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Random Utterances

Things read or heard that are worth remembering.

Try not to be an asshole.

—tMG | "Short Song for Justin Bieber and His Paparazzi"

Danger, cannonballs, bullets were what he needed in his wrathful state. One of the first bullets killed him, and the bullets that followed killed many of his soldiers. And for some time his division went on standing uselessly under fire.

—Leo Tolstoy | War and Peace | trans. Richard Pevear and Larissa Volokhonsky | p. 999

There are not and cannot be any causes of a historical event, except for the one cause of all causes. But there are laws that govern events, which are partly unknown, partly groped for by us. The discovery of these laws is possible only when we wholly give up looking for causes in the will of one man, just as discovering the laws of planetary movement became possible only when people gave up the notion that the earth stood still.

—Leo Tolstoy | War and Peace | trans. Richard Pevear and Larissa Volokhonsky | p. 987

The totality of causes of phenomena is inaccessible to the human mind. But the need to seek causes has been put into the soul of man. And the human mind, without grasping in their countlessness and complexity the conditions of phenomena, of which each separately may appear as a cause, takes hold of the first, most comprehensible approximation and says: here is the cause.

—Leo Tolstoy | War and Peace | trans. Richard Pevear and Larissa Volokhonsky | p. 987

Clarity suddenly came to his soul, and the curtain that until then had concealed the unknown was raised before his inner gaze. He felt the release of a force that previously had been as if bound in him and that strange lightness which from then on did not leave him.

—Leo Tolstoy | War and Peace | trans. Richard Pevear and Larissa Volokhonsky | p. 985

These thoughts seemed comforting to him. But they were only thoughts. Something was lacking in them, there was something one-sidedly personal, cerebral—there was no evidence. And there was the same uneasiness and vagueness.

—Leo Tolstoy | War and Peace | trans. Richard Pevear and Larissa Volokhonsky | p. 984

He did not and could not understand the meaning of words taken separately from speech. Each of his words and each of his acts was the manifestation of an activity he knew nothing about, which was his life. But his life, as he looked at, had no meaning as a separate life. It had meaning only as part of the whole, which he constantly sensed. His words and acts poured out of him as evenly, necessarily, and immediately as fragrance comes from a flower. He was unable to understand either the value or the meaning of a word or act taken separately.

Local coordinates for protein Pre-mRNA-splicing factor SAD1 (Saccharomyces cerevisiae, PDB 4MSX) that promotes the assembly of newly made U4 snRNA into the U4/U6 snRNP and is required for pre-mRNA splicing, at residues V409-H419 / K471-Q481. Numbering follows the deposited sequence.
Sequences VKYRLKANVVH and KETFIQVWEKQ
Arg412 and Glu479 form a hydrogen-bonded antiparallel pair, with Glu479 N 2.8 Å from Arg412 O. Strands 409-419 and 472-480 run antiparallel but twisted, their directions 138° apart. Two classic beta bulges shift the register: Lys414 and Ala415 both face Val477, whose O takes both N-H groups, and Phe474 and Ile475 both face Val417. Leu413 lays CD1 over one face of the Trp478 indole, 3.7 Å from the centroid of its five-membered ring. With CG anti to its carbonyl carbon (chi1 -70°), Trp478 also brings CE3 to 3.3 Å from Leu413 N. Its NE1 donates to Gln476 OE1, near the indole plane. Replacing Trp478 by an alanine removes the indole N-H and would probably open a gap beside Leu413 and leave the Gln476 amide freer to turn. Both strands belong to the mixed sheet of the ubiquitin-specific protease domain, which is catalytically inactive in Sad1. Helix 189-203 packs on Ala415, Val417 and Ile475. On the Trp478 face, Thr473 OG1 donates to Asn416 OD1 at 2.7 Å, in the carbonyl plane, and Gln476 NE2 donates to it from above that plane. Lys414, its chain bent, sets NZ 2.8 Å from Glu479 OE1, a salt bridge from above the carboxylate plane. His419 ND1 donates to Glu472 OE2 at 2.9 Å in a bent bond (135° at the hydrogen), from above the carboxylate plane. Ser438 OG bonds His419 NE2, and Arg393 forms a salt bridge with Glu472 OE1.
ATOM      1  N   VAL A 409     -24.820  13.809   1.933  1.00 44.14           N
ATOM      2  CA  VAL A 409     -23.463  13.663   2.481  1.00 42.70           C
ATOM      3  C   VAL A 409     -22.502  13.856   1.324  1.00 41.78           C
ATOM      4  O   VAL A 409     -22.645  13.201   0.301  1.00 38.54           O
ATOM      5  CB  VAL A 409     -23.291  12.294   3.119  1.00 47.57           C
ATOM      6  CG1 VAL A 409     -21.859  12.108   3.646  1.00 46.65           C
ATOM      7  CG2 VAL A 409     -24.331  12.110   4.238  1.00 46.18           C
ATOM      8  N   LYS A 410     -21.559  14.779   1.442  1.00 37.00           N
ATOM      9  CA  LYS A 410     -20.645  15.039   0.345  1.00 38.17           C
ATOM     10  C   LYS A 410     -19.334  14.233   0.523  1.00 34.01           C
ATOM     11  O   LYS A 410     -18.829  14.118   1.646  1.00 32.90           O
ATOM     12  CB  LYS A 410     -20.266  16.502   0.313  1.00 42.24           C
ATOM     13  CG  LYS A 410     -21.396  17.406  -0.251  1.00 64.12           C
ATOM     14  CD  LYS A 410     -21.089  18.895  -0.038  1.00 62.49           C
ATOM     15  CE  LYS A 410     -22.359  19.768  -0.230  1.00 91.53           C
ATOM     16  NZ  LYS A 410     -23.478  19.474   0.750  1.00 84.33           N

—Leo Tolstoy | War and Peace | trans. Richard Pevear and Larissa Volokhonsky | p. 974

It must be confessed that, for the most part, this literature has not the slightest value.

—Stepniak | Underground Russia Peter Lavroff | Preface | p. v

On the day that I forget you, I hope my heart explodes.

—tMG | Full Force Galesburg | “Twin Human Highway Flares”

There are countries out there where people speak English. But not like us—we have our own languages hidden in our carry-on luggage, in our cosmetics bags, only ever using English when we travel, and then only in foreign countries, to foreign people. It’s hard to imagine, but English is their real language! Oftentimes their only language. They don’t have anything to fall back on or to turn to in moments of doubt.

How lost they must feel in the world, where all instructions, all the lyrics of all the stupidest possible songs, all the menus, all the excruciating pamphlets and brochures—even the elevator buttons!—are in their private language. They may be understood by anyone at any moment, whenever they open their mouths. They must have to write things down in special codes. Wherever they are, people have unlimited access to them—they are accessible to everyone and everything! I heard there are plans in the works to get them some little language of their own, one of those dead ones no one else is using anyway, just so that for once they can have something just for themselves.

—Olga Tokarczuk | Bieguni | trans. Jennifer Croft | Excerpt

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